Keynesians cannot connect their Macroeconomic Policies to the Microeconomic World

Economics can be confusing.  As there are actually two genres of economics.  There’s microeconomics.  The kind of stuff most people are familiar with.  And is more common sense.  This is more of the family budget variety.  And small business budget.  Where if costs go up (gasoline, commodities, food, insurance, etc.) families and businesses make cuts elsewhere in their budget.  When revenue falls (a decline in sales revenue or a husband/wife loses their job) people cut back on expenses.  They cancel the family vacation.  Or cancel Christmas bonuses.  Straight forward stuff of living within your means.

Then there’s macroeconomics.  The big economic picture.  This is the stuff about the national economy.  GDP, inflation, recession, taxes, etc.  Things that are more abstract.  Unfamiliar.  And often defy common sense.  Where living beyond your means is not only accepted.  But it’s national policy.  And when some policies fail repeatedly those in government keep trying those same policies expecting a different outcome eventually.  Such as using Keynesian economic policies (stimulus packages, deficit spending, printing money, etc.) to get an economy out of recession that never quite works.  And then the supporters of those policies always say the same thing.  Their policies only failed because they didn’t spend enough money to make them work.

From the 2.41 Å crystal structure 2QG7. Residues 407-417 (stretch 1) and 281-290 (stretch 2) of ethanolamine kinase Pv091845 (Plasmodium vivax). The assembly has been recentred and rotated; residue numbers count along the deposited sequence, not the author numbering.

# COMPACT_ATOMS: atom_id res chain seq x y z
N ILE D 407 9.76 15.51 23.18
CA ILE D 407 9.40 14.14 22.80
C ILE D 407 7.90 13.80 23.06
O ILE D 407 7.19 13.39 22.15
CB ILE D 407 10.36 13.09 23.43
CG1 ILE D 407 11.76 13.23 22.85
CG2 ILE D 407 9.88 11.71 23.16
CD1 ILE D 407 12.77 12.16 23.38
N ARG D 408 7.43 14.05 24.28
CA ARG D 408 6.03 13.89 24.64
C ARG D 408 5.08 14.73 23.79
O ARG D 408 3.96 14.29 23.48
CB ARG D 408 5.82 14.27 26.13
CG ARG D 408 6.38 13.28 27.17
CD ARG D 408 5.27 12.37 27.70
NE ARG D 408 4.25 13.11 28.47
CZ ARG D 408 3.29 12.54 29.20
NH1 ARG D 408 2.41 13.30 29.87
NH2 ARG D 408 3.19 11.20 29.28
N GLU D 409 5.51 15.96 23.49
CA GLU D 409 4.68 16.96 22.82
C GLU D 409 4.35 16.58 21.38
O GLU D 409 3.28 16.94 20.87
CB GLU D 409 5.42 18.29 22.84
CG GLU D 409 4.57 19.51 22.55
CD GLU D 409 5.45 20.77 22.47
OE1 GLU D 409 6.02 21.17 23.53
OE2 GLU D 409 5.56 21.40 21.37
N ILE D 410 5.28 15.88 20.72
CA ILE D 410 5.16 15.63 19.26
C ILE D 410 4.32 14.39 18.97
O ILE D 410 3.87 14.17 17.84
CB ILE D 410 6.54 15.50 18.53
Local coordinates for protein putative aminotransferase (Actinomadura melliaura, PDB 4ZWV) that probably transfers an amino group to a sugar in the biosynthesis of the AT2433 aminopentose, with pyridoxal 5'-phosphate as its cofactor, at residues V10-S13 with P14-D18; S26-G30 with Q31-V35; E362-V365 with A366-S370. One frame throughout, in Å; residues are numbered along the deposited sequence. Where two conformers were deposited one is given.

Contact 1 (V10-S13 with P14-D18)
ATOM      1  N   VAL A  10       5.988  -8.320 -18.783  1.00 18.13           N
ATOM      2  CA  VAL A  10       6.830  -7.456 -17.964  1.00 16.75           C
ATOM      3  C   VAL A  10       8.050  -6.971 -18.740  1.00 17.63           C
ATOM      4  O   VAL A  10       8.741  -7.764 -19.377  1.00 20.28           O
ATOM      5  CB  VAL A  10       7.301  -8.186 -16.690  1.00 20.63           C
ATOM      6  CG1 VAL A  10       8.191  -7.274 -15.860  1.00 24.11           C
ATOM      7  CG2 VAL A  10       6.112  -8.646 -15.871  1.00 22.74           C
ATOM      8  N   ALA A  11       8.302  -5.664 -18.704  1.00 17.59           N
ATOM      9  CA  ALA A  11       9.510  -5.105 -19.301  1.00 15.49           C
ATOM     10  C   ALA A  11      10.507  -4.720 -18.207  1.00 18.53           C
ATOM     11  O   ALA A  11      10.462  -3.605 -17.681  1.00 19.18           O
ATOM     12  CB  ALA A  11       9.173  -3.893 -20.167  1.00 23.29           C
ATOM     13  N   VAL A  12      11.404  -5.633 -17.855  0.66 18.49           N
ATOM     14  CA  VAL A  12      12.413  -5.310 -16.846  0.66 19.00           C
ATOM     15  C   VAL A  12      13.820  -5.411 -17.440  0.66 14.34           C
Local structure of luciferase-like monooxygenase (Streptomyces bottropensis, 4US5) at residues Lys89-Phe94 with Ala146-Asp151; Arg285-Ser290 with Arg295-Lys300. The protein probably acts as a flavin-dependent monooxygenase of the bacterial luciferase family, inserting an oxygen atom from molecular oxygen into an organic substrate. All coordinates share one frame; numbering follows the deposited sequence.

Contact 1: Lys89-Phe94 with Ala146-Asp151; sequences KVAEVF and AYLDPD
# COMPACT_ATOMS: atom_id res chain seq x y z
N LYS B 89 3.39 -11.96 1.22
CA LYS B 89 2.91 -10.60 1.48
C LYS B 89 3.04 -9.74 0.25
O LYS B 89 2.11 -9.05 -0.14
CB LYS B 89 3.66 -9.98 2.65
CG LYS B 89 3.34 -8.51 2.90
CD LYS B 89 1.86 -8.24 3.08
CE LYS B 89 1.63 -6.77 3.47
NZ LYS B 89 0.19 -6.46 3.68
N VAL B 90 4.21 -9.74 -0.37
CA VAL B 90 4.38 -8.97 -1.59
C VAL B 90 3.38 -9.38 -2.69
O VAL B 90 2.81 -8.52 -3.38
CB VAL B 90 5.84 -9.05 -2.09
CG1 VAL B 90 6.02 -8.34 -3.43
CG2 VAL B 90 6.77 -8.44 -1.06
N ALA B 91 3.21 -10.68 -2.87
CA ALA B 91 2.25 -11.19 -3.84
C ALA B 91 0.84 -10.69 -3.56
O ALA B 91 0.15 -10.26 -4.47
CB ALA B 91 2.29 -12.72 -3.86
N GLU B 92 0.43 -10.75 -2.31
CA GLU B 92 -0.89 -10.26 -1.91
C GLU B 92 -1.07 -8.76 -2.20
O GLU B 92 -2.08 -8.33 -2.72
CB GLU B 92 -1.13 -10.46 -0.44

Keynesian economics focuses on macroeconomics.  And cannot connect their macro policies to the micro world.  There is a large gap between the two.  Which is why Keynesians fail.  Because they look at the macro picture to try and effect change in the micro world.  To get businesses to create jobs.  To hire people.  And to reduce unemployment.  But the politicians executing Keynesian policy don’t understand things in the micro world.  Or anything about running a business.  All they understand, or all they care to try to understand, are the Keynesian basics.  That focus on the demand side of economics.  While ignoring everything on the supply side.

When the Economy goes into Recession the Fed Expands the Money Supply to Lower Interest Rates

Keynesians have a few fundamental beliefs.  And one of the big ones is the relationship between interest rates and GDP.  In fact, it’s the center of their world.  High interest rates discourage people from borrowing money.  When people don’t borrow money they don’t build things (like factories).  And if they don’t build things they won’t create jobs and hire people.  So the higher the interest rates the lower the economic output of the nation (GDP).